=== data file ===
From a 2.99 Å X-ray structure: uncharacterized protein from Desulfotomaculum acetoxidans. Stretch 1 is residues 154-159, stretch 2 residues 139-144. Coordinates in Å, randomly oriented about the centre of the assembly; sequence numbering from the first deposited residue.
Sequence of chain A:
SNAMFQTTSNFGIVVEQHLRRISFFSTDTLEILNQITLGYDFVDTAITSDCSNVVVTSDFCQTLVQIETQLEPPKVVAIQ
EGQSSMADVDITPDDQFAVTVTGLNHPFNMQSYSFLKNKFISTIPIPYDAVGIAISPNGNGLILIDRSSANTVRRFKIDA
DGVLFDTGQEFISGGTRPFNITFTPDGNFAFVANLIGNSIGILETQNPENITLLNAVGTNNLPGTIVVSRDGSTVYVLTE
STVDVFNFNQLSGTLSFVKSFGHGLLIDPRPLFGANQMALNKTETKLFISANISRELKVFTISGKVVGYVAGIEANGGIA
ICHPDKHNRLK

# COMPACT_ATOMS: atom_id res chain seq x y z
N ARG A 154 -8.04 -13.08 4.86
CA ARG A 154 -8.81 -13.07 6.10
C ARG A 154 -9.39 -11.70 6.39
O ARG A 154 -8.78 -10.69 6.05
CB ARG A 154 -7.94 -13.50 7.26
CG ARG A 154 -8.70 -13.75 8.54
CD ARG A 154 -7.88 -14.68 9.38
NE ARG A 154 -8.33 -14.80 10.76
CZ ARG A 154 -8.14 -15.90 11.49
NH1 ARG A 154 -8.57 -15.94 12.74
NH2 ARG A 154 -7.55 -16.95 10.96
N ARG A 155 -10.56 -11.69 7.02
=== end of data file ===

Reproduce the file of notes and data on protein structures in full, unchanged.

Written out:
From a 2.99 Å X-ray structure: uncharacterized protein from Desulfotomaculum acetoxidans. Stretch 1 is residues 154-159, stretch 2 residues 139-144. Coordinates in Å, randomly oriented about the centre of the assembly; sequence numbering from the first deposited residue.
Sequence of chain A:
SNAMFQTTSNFGIVVEQHLRRISFFSTDTLEILNQITLGYDFVDTAITSDCSNVVVTSDFCQTLVQIETQLEPPKVVAIQ
EGQSSMADVDITPDDQFAVTVTGLNHPFNMQSYSFLKNKFISTIPIPYDAVGIAISPNGNGLILIDRSSANTVRRFKIDA
DGVLFDTGQEFISGGTRPFNITFTPDGNFAFVANLIGNSIGILETQNPENITLLNAVGTNNLPGTIVVSRDGSTVYVLTE
STVDVFNFNQLSGTLSFVKSFGHGLLIDPRPLFGANQMALNKTETKLFISANISRELKVFTISGKVVGYVAGIEANGGIA
ICHPDKHNRLK

# COMPACT_ATOMS: atom_id res chain seq x y z
N ARG A 154 -8.04 -13.08 4.86
CA ARG A 154 -8.81 -13.07 6.10
C ARG A 154 -9.39 -11.70 6.39
O ARG A 154 -8.78 -10.69 6.05
CB ARG A 154 -7.94 -13.50 7.26
CG ARG A 154 -8.70 -13.75 8.54
CD ARG A 154 -7.88 -14.68 9.38
NE ARG A 154 -8.33 -14.80 10.76
CZ ARG A 154 -8.14 -15.90 11.49
NH1 ARG A 154 -8.57 -15.94 12.74
NH2 ARG A 154 -7.55 -16.95 10.96
N ARG A 155 -10.56 -11.69 7.02